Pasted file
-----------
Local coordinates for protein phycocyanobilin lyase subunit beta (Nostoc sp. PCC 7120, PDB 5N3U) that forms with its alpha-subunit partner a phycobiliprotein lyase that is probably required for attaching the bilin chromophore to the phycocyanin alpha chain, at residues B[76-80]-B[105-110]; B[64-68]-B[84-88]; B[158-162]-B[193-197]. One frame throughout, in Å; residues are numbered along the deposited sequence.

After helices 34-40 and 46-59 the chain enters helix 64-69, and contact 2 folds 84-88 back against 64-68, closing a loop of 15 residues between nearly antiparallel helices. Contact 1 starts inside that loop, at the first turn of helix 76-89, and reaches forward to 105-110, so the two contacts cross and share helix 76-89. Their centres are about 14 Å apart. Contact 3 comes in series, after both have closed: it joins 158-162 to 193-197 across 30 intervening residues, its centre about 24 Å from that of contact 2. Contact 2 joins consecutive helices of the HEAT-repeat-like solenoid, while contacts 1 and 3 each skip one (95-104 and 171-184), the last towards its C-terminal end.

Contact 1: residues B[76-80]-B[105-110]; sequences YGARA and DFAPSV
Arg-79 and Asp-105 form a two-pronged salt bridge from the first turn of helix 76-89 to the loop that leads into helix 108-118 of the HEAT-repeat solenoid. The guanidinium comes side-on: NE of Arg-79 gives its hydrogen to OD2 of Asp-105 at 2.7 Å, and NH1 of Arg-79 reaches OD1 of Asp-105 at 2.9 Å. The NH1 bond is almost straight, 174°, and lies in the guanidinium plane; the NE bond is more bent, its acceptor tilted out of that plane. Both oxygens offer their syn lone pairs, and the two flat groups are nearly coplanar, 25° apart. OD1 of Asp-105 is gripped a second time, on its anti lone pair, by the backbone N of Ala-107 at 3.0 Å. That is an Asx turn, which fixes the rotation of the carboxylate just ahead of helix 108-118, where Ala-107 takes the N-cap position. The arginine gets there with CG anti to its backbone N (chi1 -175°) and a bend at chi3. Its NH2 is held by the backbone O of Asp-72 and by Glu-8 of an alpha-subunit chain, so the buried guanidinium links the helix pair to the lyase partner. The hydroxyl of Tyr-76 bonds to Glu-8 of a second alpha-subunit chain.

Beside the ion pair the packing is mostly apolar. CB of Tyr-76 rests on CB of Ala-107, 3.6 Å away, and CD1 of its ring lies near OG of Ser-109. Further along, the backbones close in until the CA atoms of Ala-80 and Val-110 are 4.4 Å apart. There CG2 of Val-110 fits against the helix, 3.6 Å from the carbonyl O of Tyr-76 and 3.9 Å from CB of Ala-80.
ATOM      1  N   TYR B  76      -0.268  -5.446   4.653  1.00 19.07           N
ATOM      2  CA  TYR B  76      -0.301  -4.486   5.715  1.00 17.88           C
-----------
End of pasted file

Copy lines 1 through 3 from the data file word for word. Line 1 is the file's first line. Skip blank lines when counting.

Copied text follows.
Local coordinates for protein phycocyanobilin lyase subunit beta (Nostoc sp. PCC 7120, PDB 5N3U) that forms with its alpha-subunit partner a phycobiliprotein lyase that is probably required for attaching the bilin chromophore to the phycocyanin alpha chain, at residues B[76-80]-B[105-110]; B[64-68]-B[84-88]; B[158-162]-B[193-197]. One frame throughout, in Å; residues are numbered along the deposited sequence.

After helices 34-40 and 46-59 the chain enters helix 64-69, and contact 2 folds 84-88 back against 64-68, closing a loop of 15 residues between nearly antiparallel helices. Contact 1 starts inside that loop, at the first turn of helix 76-89, and reaches forward to 105-110, so the two contacts cross and share helix 76-89. Their centres are about 14 Å apart. Contact 3 comes in series, after both have closed: it joins 158-162 to 193-197 across 30 intervening residues, its centre about 24 Å from that of contact 2. Contact 2 joins consecutive helices of the HEAT-repeat-like solenoid, while contacts 1 and 3 each skip one (95-104 and 171-184), the last towards its C-terminal end.

Contact 1: residues B[76-80]-B[105-110]; sequences YGARA and DFAPSV